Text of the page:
Yesterday, SM Energy (SM) announced an agreement to sell its approximately 58,000 net acres in Anadarko Basin, which spans the Texas Panhandle and western Oklahoma, for $343 million in cash. The assets include SM's interests in the Granite Wash play. The transaction was anticipated: in July, SM announced its decision to divest the asset in the effort to redeploy capital to the company's higher-return opportunities in the Eagle Ford, Bakken and Wolfcamp plays.
The buyer, EnerVest, is a major energy-focused private equity fund and E&P operator.
Production from the divested assets for the third quarter of 2013 was approximately 51 MMcfe/d (75% natural gas), which represents approximately 6% of SM's total production in the third quarter. The transaction is moderately accretive to the company's valuation on a flowing-production basis and results in a slight improvement in the company's overall production mix towards oil and liquids.
SM's Granite Wash activity has been focused primarily on the Marmaton and Missourian (Hogshooter) Wash plays in Beckham, Roger Mills, and Washita Counties in Oklahoma. At the peak of its drilling activity in 2012, the company was running three operated rigs in the area. SM's properties include ~35,000 acres prospective for the Marmaton play and ~19,000 acres prospective for the Missourian wash (slide below). The vast majority of the acreage was held by production by the end of last year.
The price received in the transaction is at the low end of my estimate range but is not drastically different from metrics achieved in comparable recent transactions in the area. On the balance, the announcement is a neutral development for the stock:
- It brings to a closure the previously announced divestiture and provides SM with meaningful additional liquidity that can be used to accelerate the company's Permian development.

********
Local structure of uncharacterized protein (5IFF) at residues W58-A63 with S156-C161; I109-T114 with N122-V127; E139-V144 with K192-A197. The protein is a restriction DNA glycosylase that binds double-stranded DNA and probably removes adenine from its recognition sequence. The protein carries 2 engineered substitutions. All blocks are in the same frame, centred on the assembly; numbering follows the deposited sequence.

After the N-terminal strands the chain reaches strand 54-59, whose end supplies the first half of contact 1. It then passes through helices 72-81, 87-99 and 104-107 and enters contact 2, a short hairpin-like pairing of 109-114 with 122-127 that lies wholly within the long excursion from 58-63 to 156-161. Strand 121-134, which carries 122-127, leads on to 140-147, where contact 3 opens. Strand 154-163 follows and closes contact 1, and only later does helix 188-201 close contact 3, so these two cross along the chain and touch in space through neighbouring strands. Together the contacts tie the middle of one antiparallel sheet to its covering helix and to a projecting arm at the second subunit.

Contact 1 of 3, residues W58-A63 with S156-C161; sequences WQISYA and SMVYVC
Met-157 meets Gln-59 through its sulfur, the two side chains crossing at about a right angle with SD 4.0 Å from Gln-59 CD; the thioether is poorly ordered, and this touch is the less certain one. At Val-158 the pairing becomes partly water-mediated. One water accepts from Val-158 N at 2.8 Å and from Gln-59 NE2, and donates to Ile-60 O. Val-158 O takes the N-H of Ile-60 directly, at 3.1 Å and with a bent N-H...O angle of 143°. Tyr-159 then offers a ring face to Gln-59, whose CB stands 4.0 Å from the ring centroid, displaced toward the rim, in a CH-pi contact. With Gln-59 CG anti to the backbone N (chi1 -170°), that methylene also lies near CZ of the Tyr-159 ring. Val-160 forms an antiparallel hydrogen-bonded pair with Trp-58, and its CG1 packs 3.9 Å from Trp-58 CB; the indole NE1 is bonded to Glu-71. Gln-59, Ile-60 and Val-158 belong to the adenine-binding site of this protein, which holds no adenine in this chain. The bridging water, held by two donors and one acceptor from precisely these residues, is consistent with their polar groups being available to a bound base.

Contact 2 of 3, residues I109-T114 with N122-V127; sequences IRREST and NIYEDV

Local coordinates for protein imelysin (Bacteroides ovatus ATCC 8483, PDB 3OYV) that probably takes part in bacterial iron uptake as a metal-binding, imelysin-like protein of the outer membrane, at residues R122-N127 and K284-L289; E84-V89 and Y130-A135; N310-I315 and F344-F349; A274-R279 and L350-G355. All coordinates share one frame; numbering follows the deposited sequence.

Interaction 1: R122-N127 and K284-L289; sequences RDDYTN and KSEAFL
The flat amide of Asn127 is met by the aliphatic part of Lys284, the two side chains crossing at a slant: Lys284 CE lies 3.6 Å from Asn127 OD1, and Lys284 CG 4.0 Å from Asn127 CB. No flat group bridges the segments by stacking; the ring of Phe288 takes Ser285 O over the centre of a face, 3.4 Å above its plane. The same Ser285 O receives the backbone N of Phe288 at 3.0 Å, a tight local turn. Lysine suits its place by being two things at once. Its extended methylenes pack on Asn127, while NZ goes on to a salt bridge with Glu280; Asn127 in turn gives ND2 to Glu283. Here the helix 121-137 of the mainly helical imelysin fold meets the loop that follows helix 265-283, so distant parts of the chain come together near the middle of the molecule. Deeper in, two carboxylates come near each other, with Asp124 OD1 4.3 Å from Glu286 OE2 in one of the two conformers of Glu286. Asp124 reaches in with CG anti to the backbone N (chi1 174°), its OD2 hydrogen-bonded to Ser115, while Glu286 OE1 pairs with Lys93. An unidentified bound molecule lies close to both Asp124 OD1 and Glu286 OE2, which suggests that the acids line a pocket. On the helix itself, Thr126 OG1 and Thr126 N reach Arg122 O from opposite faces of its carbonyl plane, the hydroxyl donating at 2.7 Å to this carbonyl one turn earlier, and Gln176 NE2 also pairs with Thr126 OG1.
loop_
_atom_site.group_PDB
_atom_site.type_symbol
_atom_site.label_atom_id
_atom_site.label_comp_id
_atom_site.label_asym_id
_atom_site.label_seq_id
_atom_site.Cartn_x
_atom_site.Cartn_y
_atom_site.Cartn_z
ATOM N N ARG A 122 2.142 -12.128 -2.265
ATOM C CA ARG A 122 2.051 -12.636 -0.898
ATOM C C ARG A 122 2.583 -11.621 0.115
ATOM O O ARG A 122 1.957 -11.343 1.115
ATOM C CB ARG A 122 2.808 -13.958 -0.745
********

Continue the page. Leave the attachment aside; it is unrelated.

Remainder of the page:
- The price received is a bit disappointing but understandable in light of the very challenging divestiture market environment.
Given the rich opportunity set that SM has developed, the company had limited options with regard to its Mid-Continent operations that have essentially been pushed out into the second-tier category.
In a similar transaction earlier this year, Laredo Petroleum (LPI) sold to EnerVest its interests in the Anadarko Basin for $438 million in cash. Laredo's properties included 104,000 net acres of leasehold in the region and approximately 58 MMcf/d of production (consisting of ~500 barrels per day of crude oil and condensate and ~55 MMcf/d of liquids-rich natural gas). The assets had estimated proved reserves of about 162 Bcf of natural gas and about 1.5 million barrels of crude oil and condensate. Like SM, Laredo expected to funnel the proceeds from the sale into its projects in the Midland Basin Wolfcamp development in West Texas. Laredo commented in its press release:
The Anadarko Basin has been a meaningful part of Laredo's rapid growth in reserves and production for the past five years. However, the continued success that Laredo is experiencing with its Permian-Garden City properties makes this an ideal time to re-deploy capital from this transaction into what we believe are even higher returning projects in the Permian Basin.